The BIO funding portfolio reflects the ongoing evolution of biology from once distinct disciplines into multi faceted interdisciplinary programs comprising diverse institutions, research specialties, and mission priorities. For example, BIO is a key contributor to the US Global Change Research Program involving thirteen US agencies, and a partner in the NSF Centers program supporting over 100 centers in seven interdisciplinary program areas. These large collaborative programs tackle complex problems requiring significant investments in equipment, facilities, personnel and other crucial resources.
BIO also leverages multidisciplinary expertise in its own focus areas, including its Emerging Frontiers (EF) Division, which is designed as an incubator for 21st century biology. Programs include “Assembling the Tree of Life” (ATOL), an effort to assemble phylogenetic data for all major lineages of life, and “Ecology of Infectious Diseases” (EID), which includes goals to develop better predictive models of disease transmission. Recently awarded EID grants include spatial modeling of onchocerciasis in Africa by remote sensing, epidemiology of leptospirosis in Latin America, the role of environment and direct transmission in chronic wasting disease, and incidence gradients in Lyme disease in the eastern United States.
BIO has also developed a major new multidisciplinary initiative, “Dimensions in Biodiversity” that is intended to dramatically transform what we know and how we perceive Earth’s living systems.
The ASM supports the Administration’s funding level of $20 million for the National Ecological Observatory Network (NEON) in FY 2011. NEON is an EF initiative and the first observatory of its kind. Designed to detect and enable forecasting of ecological changes, NEON will use cutting edge technology to collect data on climate change at 62 sites across the United States. It also will incorporate data from airborne observations, land use studies, invasive species studies and on site experiments. The proposed $20 million for NEON represents the first year of a five year project, with construction scheduled to begin this fiscal year and completion expected in FY 2016. The data collected will be available to all users, serving a diverse constituency, and will help scientists forecast change at continental scales over multiple decades.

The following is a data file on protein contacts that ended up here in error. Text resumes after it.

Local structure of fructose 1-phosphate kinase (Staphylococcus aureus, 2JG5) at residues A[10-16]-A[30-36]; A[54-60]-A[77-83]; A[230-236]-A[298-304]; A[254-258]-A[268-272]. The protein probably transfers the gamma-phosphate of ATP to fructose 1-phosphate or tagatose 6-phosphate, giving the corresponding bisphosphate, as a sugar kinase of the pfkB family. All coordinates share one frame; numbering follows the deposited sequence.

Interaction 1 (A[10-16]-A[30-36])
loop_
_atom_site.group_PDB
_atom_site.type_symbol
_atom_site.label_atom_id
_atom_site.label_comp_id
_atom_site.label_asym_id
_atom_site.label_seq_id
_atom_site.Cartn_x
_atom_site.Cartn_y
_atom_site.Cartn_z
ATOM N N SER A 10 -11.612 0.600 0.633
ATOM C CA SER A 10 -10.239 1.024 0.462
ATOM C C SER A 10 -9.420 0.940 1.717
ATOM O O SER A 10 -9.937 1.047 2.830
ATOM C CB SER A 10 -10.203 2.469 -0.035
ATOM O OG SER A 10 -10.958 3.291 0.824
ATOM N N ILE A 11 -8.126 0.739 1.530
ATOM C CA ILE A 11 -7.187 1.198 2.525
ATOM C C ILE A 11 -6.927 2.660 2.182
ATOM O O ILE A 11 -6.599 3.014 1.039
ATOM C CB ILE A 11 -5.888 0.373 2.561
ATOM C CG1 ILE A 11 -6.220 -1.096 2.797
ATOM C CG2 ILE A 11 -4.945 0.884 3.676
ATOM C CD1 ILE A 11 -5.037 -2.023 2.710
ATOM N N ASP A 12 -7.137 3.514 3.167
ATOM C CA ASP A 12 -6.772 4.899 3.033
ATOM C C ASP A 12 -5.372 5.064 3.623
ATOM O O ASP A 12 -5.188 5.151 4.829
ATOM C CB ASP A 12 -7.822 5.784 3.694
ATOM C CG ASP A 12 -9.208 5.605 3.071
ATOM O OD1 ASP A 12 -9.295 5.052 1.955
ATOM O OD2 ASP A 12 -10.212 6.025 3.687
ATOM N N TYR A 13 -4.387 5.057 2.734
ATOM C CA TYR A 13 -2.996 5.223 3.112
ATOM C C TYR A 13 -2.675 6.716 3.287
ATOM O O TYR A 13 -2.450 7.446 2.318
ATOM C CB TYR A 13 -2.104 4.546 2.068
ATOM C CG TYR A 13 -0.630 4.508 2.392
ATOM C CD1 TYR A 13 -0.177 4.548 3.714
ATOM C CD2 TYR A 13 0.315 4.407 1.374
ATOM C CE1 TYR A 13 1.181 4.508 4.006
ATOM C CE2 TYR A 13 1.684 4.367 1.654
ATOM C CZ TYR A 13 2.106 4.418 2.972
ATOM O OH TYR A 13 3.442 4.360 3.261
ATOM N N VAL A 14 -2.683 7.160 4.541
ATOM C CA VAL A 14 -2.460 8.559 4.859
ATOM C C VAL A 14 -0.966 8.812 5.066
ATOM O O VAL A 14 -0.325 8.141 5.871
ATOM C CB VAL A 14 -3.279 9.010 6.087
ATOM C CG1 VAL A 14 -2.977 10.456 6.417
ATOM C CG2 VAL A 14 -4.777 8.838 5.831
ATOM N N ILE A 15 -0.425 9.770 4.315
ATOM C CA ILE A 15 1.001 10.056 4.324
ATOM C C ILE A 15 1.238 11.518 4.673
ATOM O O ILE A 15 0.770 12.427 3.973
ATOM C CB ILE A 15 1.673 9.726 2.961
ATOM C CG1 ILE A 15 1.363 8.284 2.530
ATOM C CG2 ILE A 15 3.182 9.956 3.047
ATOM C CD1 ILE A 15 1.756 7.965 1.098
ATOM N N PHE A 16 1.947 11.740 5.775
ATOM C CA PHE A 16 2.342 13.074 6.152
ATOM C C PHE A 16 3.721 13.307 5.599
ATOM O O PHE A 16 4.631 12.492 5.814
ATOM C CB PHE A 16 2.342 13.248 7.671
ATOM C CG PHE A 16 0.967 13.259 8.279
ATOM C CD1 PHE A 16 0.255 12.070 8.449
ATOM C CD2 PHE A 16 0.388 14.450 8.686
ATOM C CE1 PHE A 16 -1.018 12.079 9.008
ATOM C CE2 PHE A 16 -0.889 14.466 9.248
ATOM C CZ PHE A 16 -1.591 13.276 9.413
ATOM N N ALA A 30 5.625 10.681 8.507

Directorates of Geosciences, Engineering, Mathematical and Physical Sciences
The ASM urges congress to fund the Geosciences Directorate (GEO) the Engineering Directorate (ENG), and the Mathematical and Physical Sciences Directorate (MPS), with the Administration’s proposed increases of 7.4 percent, 11 percent, and 4.3 percent, respectively.
The Geosciences Directorate encompasses wide ranging research activities that study living systems within the changing physical environment. For example, GEO supports the new Water Sustainability and Climate initiative that will understand and predict interactions among water quality and climate change, land use, present day water systems and services, and ecosystem characteristics. Within GEO, the Division of Earth Sciences (EAR) supports research that examines the shifting relationships between living and non living systems. The ongoing Continental Dynamics Program, for example, is identifying links between the geosphere, hydrosphere, atmosphere, and biosphere, funding large projects drawing from multiple disciplines. EAR funded research recently resulted in a discovery by geomicrobiologists that microbes living as biofilms in dark, oxygen free caves produce energy through previously unknown mechanisms that are still being studied. In an exploration of deep-sea venting systems, other researchers have shown that rare members of microbial communities can become dominant members; this result has broad implications for understanding the importance of microbial biodiversity in terrestrial and aquatic ecosystems.